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FUTURES: 'Cabin in the Woods' Stoner Breakout Fran Kranz on How to Get Into the Joss Whedon Club

Photo of Nigel M Smith By Nigel M Smith | Indiewire April 12, 2012 at 11:9AM

Why He's On Our Radar: The Joss Whedon fanclub is already no doubt familiar with California bred actor Fran Kranz, thanks to his winning turn as geeky programmer Topher Brink in Whedon's now-defunct, high-concept Fox TV series "Dollhouse." Now, two years after that show wrapped, Whedon is responsible for Kranz's big-screen breakthrough as Marty, a stoner with smarts, in the post-modern horror blast "The Cabin in the Woods," penned by Whedon and Drew Goddard (who also directed). Kranz has waited two long years for his big break to hit the screens. As you're probably well aware by now, "Cabin" was originally slated for release two years ago (back when "Dollhouse" was still on air), but after original distributor MGM filed for bankruptcy, it remained in limbo until Lionsgate swooped in to save the project. 
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Lionsgate Fran Kranz in "The Cabin in the Woods"

Why He's On Our Radar: The Joss Whedon fanclub is already no doubt familiar with California bred actor Fran Kranz, thanks to his winning turn as geeky programmer Topher Brink in Whedon's now-defunct, high-concept Fox TV series "Dollhouse." Now, two years after that show wrapped, Whedon is responsible for Kranz's big-screen breakthrough as Marty, a stoner with smarts, in the post-modern horror blast "The Cabin in the Woods," penned by Whedon and Drew Goddard (who also directed).

Kranz has waited two long years for his big break to hit the screens. As you're probably well aware by now, "Cabin" was originally slated for release two years ago (back when "Dollhouse" was still on air), but after original distributor MGM filed for bankruptcy, it remained in limbo until Lionsgate swooped in to save the project. 

More About Him: Kranz, a Yale-trained thesp, has done his share of theater and supporting work in film and TV. Film credits include M. Night Shyamalan's "The Village," "Training Day" starring Denzel Washington, Ridley Scott's "Matchstick Men" and the cult fave "Donnie Darko." He can currently be seen on Broadway Mike Nichols' critically acclaimed revival of "Death of a Salesman," opposite Andrew Garfield and Philip Seymour Hoffman.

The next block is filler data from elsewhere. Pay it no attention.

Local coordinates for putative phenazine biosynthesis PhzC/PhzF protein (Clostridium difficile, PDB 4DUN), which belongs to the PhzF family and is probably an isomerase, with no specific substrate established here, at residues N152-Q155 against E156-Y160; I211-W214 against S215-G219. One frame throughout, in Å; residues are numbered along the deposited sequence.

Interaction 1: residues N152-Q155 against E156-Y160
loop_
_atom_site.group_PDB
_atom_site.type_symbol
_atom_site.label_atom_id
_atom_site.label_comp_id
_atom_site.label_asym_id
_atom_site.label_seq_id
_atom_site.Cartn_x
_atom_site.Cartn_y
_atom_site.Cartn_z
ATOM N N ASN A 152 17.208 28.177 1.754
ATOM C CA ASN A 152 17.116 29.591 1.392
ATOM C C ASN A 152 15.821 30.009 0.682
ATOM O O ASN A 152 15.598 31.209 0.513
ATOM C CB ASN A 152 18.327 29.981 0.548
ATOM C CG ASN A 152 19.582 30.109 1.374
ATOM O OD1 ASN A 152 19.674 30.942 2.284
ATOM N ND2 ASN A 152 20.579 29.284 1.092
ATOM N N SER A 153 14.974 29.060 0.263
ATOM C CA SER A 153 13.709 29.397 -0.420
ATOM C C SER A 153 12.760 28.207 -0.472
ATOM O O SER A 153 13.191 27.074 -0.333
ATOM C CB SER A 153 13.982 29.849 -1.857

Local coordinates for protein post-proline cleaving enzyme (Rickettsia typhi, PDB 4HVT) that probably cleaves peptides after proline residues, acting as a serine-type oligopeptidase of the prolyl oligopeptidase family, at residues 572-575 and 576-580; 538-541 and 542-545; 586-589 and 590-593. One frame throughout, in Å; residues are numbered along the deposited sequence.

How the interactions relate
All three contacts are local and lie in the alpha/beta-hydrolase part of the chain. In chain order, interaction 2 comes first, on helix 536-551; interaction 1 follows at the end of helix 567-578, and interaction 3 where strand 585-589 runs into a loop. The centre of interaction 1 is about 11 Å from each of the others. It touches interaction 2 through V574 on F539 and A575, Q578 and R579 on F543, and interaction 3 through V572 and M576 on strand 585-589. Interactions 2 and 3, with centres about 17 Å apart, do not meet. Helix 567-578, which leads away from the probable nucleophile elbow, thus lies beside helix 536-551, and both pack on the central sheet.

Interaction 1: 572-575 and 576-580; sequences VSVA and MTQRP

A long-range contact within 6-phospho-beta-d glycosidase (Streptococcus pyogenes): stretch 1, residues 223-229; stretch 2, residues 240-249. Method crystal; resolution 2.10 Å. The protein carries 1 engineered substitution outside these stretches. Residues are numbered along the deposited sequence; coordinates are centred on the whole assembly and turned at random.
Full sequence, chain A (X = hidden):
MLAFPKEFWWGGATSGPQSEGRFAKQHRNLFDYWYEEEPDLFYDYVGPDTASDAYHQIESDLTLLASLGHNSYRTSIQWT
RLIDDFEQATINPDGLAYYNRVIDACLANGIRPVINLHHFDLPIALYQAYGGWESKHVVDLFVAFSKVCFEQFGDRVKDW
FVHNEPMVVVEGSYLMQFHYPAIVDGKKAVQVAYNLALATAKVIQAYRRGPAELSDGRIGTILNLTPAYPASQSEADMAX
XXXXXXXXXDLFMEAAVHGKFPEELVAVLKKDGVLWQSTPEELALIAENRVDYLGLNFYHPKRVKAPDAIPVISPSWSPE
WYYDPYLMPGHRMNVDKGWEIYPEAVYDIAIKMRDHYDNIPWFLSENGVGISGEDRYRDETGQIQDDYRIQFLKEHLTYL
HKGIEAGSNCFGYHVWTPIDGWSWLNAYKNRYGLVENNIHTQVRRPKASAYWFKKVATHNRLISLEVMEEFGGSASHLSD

What's Next: During Whedon's off-time from shooting his upcoming blockbuster "The Avengers," Whedon had Kranz play Claudio in his black-and-white modern take on "Much Ado About Nothing." Shooting's wrapped on the film and it's currently seeking a distributor.

How do you get into the Joss Whedon club?

(Laughs)  I just auditioned for Joss like any actor. I knew his name, but I hadn't seen any of his stuff, which probably helped me going in. When you go in for someone you admire, then you're kind of screwed a little bit. It doesn't help to be starstruck.

The little bit I read of the "Dollhouse" script I read, I thought this guy was cool. He's a very cool guy. He has a very warm, intelligent vibe.

There's no tricks! I wish there was a formula. He's got such loyal fans, but he's also got such loyal employees. I think it's a testament to him; it trickles down. It's his personality that makes people want to be their best. He has a fanbase community, but also an employee community. When I meet someone that's worked with Joss, I think that I'm going to like them. When I meet a fan of Joss', I immediately feel like I'm around a kindred spirit.

I had faith that it was going to come out. But it got to the point where it was embarrassing. I was like the crazy person who kept talking about "Cabin in the Woods," and everyone was like, "Fran needs his medication."
From the sounds of it, Joss only works with those he feels a kinship toward.

There's a joke that if Joss doesn't like you, he'll just kill you on the show. I had heard that before, that he has no problems writing people out of shows. For the most part, on "Dollhouse" or on "Cabin," there were no sour grapes.

I can't put a finger on why he's been so nice to me. It's not like we're best friends. But if he has a gathering, I'm generally invited. He likes to do play readings at his house, and that's how "Much Ado" came about. We read "Midsummer Night's Dream" one night, and I played Francis Flute. I'd be lying if I said we had this serious bond. I just feel lucky and -- I hate that word -- humbled.

In "Cabin," I'm playing the stoner slacker guy. There's a lot of opportunities to be silly and have fun; I did, but I took it really seriously. I took it as, 'this can be a breakthrough role for me.' When on set, I wasn't some weird, serious, shut-in method actor, but it wasn't lost on me how great of an opportunity it was.